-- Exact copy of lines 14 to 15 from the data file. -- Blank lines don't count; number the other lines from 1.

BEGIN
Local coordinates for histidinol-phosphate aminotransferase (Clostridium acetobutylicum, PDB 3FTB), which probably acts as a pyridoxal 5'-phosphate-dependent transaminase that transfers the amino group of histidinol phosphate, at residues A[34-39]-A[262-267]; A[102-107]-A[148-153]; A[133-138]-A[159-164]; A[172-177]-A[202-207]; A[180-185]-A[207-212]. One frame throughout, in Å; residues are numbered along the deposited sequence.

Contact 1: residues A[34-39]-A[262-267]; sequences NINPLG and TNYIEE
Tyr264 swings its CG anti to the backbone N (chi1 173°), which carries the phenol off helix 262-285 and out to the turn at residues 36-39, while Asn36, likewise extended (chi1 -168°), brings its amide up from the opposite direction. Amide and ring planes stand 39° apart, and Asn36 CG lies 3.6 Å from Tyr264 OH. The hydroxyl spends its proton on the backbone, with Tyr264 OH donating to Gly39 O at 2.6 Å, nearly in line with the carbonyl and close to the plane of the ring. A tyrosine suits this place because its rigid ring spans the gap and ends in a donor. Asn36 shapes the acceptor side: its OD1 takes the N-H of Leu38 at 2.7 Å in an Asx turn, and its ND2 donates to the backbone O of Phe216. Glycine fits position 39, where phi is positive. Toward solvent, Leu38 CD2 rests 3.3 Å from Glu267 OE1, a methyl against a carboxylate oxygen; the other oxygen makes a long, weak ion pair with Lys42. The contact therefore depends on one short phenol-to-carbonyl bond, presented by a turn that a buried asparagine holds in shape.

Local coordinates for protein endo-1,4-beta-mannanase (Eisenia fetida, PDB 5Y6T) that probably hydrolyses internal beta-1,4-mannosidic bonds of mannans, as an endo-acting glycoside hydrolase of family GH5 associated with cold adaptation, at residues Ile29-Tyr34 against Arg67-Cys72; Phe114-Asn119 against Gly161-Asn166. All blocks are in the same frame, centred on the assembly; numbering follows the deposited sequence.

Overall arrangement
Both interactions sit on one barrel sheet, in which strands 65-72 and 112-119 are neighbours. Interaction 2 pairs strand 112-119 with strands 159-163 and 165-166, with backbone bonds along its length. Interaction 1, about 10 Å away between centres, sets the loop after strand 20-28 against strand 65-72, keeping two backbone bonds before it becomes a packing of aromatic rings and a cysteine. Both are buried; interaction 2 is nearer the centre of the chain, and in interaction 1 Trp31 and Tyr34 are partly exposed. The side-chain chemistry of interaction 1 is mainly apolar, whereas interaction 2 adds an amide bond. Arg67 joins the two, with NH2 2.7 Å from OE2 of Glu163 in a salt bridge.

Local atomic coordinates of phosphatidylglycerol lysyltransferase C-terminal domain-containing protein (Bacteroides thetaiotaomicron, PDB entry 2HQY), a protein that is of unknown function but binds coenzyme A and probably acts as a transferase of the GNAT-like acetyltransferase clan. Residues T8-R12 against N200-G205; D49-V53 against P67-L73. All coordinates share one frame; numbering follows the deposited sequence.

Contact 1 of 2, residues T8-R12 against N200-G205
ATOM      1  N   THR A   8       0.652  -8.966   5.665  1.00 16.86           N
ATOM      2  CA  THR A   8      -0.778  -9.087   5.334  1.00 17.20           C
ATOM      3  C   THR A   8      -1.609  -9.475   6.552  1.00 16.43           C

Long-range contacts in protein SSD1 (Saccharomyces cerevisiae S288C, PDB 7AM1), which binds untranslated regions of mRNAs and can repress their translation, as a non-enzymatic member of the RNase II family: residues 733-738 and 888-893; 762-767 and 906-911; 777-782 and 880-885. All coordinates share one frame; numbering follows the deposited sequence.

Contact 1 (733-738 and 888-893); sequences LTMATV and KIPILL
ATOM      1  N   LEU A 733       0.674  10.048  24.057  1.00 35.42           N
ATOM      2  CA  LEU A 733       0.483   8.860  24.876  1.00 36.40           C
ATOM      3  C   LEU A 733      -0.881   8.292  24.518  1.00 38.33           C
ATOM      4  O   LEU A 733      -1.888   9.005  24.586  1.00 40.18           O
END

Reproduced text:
ATOM      1  N   LEU A 733       0.674  10.048  24.057  1.00 35.42           N
ATOM      2  CA  LEU A 733       0.483   8.860  24.876  1.00 36.40           C